Researchers have identified several factors physicians should consider in helping them decide whether or not to perform a CT scan on young traumatic injury victims.
The prospective study, reported online in the Annals of Emergency Medicine, involved evaluating children who arrived at emergency departments in the Pediatric Emergency Care Applied Research Network (PECARN) after blunt trauma to their torsos, such as that caused by a fall or car or bicycle crash. Of the more than 12,000 children evaluated, 761 were diagnosed with intra-abdominal injuries, and 203 received acute interventions.
According to the study, factors related to the children's histories and clinical presentations were evaluated. Seven of those were identified as correlating with a risk of significant injury, including evidence of trauma to the abdomen or chest, neurological changes, abdominal pain or tenderness, abnormal breathing and vomiting.
The researchers found that children who presented with none of those factors had a 0.1 percent chance of having an abdominal injury requiring acute intervention. That means, the study's authors concluded, that the risk of developing any future cancer from performing a CT scan in that kind of situation was greater than the risk of having a significant medical issue from the abdominal injury.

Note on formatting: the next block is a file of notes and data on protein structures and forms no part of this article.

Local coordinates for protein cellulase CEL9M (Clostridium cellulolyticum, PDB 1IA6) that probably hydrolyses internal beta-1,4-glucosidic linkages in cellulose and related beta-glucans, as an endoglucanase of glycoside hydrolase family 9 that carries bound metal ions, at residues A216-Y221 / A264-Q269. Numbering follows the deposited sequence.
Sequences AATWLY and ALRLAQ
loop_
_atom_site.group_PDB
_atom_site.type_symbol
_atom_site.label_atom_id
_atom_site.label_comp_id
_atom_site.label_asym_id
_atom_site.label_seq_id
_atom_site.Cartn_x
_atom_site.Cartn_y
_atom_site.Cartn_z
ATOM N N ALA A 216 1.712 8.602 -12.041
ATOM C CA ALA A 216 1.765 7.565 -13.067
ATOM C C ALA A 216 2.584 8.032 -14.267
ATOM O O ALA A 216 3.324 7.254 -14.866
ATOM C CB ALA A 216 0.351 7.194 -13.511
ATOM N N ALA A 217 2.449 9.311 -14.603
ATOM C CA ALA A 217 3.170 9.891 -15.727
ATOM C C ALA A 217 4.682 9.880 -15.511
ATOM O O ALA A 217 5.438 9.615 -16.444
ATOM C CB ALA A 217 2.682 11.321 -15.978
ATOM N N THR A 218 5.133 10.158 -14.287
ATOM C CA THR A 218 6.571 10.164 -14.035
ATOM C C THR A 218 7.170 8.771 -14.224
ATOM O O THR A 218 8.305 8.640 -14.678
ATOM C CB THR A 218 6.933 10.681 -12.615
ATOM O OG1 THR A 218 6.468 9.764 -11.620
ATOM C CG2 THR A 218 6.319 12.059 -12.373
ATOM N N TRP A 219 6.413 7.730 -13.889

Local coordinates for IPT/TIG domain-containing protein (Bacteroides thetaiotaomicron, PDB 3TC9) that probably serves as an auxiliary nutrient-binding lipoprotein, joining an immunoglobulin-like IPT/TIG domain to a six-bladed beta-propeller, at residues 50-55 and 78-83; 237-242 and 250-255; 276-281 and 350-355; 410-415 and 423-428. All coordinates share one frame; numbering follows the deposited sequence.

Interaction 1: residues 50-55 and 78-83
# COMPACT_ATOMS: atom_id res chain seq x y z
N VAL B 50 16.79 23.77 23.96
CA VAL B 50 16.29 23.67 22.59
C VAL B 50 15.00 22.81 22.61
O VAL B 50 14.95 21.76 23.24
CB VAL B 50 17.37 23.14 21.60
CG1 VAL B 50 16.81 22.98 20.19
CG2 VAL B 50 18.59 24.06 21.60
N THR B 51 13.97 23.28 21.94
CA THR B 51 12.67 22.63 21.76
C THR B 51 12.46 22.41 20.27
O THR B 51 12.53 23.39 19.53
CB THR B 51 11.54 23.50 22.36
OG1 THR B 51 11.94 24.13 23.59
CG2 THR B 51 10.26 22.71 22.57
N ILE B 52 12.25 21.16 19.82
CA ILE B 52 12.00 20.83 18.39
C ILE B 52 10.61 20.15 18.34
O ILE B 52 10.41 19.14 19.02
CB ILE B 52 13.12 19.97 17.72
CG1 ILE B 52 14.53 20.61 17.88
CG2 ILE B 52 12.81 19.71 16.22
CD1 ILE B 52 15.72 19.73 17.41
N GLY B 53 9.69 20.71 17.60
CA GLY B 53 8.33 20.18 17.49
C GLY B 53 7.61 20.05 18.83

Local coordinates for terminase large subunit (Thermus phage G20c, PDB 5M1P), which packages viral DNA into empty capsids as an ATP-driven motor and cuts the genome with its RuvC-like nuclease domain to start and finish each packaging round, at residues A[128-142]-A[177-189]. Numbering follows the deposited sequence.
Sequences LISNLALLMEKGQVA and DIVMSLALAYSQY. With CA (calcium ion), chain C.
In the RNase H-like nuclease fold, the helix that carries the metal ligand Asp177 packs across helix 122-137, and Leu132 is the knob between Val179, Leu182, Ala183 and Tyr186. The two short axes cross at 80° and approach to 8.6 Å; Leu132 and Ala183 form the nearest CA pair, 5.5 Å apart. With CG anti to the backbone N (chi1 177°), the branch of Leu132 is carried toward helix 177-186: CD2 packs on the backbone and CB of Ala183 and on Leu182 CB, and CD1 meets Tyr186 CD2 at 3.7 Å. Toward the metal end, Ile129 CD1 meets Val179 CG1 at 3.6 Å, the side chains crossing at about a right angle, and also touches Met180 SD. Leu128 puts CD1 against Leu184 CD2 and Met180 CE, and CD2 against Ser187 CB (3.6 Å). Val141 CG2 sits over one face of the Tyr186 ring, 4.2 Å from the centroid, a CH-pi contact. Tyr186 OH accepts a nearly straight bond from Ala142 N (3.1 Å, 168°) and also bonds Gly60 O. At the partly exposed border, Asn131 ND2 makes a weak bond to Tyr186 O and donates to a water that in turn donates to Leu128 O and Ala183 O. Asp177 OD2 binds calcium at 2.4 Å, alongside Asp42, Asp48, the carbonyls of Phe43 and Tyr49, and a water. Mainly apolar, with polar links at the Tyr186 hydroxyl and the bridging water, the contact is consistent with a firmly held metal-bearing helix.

"CT scans involve significant radiation risk, especially for children, who are more vulnerable than adults to radiation's effects," principal investigator and lead author James Holmes, a professor of emergency medicine at the University of California Davis School of Medicine, said in an announcement. "We have now identified a population of pediatric patients that does not typically benefit from a CT scan, which is an important step in reducing radiation exposure."